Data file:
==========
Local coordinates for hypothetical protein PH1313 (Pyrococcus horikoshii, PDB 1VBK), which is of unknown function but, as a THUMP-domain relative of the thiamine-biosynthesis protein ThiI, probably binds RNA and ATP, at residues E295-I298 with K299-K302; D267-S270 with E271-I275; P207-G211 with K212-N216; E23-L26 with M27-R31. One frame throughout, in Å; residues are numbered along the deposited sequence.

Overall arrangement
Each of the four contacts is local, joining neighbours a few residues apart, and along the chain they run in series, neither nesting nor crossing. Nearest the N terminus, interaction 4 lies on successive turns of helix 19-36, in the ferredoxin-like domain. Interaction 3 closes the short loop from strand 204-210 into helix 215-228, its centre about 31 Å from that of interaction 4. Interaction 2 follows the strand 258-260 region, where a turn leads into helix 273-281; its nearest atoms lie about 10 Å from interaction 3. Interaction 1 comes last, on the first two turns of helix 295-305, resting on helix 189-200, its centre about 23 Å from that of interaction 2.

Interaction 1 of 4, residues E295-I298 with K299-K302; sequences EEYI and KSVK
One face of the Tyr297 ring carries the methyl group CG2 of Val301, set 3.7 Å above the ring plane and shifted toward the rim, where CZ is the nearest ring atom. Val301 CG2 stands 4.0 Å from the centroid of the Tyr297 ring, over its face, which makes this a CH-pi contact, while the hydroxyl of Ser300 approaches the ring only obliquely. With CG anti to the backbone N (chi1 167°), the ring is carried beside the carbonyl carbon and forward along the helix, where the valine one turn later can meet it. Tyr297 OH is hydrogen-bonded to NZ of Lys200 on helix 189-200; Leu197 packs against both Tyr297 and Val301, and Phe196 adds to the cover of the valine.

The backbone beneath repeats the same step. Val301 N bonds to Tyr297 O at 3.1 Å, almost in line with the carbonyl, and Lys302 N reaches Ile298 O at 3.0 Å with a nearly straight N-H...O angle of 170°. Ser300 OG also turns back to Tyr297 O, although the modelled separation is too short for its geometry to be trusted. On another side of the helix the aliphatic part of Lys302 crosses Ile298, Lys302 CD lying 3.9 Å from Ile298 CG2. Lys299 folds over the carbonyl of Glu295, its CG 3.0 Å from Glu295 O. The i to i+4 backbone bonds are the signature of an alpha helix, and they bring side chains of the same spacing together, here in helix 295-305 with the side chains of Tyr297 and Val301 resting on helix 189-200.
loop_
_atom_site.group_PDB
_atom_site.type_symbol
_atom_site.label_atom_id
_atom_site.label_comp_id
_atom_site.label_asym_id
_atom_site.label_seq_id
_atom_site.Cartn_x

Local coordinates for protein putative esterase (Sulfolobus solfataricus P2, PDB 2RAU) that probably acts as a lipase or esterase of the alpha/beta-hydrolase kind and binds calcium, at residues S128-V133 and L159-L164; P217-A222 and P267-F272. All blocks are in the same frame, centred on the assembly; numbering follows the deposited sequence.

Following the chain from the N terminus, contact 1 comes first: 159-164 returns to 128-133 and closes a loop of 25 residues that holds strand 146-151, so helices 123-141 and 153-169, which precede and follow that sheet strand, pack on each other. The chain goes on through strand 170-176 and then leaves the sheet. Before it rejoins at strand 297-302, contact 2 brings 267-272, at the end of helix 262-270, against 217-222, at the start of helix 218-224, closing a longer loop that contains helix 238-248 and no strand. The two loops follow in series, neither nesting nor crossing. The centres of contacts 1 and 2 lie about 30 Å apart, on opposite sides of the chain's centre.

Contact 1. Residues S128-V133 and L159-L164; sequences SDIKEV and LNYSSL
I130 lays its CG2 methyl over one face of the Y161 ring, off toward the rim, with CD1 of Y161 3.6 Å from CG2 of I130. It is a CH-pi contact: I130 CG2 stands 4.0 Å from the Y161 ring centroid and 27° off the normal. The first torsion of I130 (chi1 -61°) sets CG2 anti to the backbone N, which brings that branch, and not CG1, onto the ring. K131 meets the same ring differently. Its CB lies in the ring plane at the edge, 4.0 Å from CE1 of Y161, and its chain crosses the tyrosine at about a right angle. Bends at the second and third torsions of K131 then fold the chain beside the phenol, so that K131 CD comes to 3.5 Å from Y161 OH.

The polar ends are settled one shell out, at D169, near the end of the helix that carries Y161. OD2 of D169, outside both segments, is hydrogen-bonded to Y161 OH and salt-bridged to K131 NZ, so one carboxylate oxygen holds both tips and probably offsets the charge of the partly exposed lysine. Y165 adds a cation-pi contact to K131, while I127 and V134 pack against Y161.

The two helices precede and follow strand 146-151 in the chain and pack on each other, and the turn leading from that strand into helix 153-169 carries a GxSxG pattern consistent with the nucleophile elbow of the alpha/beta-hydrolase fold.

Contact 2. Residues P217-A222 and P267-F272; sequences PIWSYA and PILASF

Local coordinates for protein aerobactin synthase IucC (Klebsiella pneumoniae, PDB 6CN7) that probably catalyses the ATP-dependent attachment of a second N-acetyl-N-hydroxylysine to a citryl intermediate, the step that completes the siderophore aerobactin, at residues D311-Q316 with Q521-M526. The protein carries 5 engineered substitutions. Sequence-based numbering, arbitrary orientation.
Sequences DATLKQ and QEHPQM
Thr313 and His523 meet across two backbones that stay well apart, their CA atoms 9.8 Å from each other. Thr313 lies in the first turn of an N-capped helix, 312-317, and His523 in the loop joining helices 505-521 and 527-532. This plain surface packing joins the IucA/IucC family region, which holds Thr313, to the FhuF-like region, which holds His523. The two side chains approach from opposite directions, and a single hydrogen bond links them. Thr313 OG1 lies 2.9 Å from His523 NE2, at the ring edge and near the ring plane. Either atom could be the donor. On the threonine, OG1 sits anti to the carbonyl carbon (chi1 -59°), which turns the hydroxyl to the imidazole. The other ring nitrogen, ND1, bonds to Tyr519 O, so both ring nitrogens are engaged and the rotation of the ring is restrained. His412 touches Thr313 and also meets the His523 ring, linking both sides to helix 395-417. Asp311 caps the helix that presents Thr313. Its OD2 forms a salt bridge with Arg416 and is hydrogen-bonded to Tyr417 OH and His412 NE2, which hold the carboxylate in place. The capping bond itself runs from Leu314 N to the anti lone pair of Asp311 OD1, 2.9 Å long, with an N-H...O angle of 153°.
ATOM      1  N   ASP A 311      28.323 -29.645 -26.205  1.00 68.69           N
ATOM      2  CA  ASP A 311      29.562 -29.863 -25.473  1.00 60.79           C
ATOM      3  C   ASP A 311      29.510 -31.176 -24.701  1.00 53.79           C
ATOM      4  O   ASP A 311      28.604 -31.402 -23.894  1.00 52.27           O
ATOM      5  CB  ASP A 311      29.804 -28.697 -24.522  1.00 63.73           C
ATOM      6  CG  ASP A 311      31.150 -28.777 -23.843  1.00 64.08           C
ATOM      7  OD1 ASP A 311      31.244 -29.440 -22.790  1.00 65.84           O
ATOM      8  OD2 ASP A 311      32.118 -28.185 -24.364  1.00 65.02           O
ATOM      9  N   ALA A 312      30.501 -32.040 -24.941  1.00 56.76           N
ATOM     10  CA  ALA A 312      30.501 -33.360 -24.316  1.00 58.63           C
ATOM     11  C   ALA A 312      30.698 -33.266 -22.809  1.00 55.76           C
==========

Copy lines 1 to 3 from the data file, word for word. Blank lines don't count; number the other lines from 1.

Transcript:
Local coordinates for hypothetical protein PH1313 (Pyrococcus horikoshii, PDB 1VBK), which is of unknown function but, as a THUMP-domain relative of the thiamine-biosynthesis protein ThiI, probably binds RNA and ATP, at residues E295-I298 with K299-K302; D267-S270 with E271-I275; P207-G211 with K212-N216; E23-L26 with M27-R31. One frame throughout, in Å; residues are numbered along the deposited sequence.

Overall arrangement
Each of the four contacts is local, joining neighbours a few residues apart, and along the chain they run in series, neither nesting nor crossing. Nearest the N terminus, interaction 4 lies on successive turns of helix 19-36, in the ferredoxin-like domain. Interaction 3 closes the short loop from strand 204-210 into helix 215-228, its centre about 31 Å from that of interaction 4. Interaction 2 follows the strand 258-260 region, where a turn leads into helix 273-281; its nearest atoms lie about 10 Å from interaction 3. Interaction 1 comes last, on the first two turns of helix 295-305, resting on helix 189-200, its centre about 23 Å from that of interaction 2.